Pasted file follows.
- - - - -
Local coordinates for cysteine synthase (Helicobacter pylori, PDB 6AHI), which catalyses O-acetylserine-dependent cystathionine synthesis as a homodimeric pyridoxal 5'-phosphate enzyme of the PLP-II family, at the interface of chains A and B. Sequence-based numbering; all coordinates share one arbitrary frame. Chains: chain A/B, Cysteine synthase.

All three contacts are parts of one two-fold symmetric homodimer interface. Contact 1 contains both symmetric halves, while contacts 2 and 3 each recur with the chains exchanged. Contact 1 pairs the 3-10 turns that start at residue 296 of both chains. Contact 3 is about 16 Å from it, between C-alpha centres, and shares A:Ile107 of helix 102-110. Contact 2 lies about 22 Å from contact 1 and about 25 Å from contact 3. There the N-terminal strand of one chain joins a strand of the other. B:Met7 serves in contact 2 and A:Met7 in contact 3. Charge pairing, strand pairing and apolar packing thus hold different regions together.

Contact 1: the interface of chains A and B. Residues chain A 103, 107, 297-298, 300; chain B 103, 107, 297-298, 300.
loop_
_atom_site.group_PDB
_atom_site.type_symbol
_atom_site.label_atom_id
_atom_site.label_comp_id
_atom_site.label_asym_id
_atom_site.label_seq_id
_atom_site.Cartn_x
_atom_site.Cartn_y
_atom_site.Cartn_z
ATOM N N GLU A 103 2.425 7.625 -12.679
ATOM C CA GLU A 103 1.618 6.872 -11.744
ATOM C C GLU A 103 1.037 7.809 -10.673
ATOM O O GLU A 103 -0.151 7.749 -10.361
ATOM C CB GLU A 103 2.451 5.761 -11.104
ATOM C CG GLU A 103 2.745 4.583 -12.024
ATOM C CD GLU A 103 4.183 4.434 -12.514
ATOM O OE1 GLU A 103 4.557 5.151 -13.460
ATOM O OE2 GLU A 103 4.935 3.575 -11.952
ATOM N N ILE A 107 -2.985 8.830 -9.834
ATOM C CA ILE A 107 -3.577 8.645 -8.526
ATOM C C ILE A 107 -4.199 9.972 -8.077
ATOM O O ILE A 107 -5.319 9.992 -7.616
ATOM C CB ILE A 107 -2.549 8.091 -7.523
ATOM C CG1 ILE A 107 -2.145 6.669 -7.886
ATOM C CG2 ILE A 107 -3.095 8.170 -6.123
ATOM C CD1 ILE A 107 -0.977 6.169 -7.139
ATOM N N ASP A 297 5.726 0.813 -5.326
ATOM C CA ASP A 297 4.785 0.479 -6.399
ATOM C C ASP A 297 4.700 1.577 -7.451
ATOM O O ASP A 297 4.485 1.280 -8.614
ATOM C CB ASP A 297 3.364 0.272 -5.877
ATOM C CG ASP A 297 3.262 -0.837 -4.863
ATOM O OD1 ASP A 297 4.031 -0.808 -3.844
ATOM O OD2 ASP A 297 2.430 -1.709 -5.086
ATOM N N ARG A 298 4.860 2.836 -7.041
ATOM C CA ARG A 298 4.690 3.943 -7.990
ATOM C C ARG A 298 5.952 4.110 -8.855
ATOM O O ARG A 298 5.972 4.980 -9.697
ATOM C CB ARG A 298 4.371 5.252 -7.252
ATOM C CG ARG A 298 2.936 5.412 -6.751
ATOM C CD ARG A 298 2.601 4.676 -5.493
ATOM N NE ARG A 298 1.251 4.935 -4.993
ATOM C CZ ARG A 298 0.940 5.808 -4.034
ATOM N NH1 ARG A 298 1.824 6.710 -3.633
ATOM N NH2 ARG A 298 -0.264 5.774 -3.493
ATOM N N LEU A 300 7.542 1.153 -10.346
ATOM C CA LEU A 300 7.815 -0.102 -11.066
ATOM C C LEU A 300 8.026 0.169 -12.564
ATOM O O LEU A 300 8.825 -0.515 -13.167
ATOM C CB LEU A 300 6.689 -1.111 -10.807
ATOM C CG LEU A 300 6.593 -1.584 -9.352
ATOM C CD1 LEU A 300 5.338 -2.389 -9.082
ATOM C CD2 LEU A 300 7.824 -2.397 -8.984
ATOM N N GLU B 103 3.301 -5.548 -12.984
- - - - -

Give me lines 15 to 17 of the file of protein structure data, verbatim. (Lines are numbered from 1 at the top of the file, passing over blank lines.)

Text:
ATOM C CA GLU A 103 1.618 6.872 -11.744
ATOM C C GLU A 103 1.037 7.809 -10.673
ATOM O O GLU A 103 -0.151 7.749 -10.361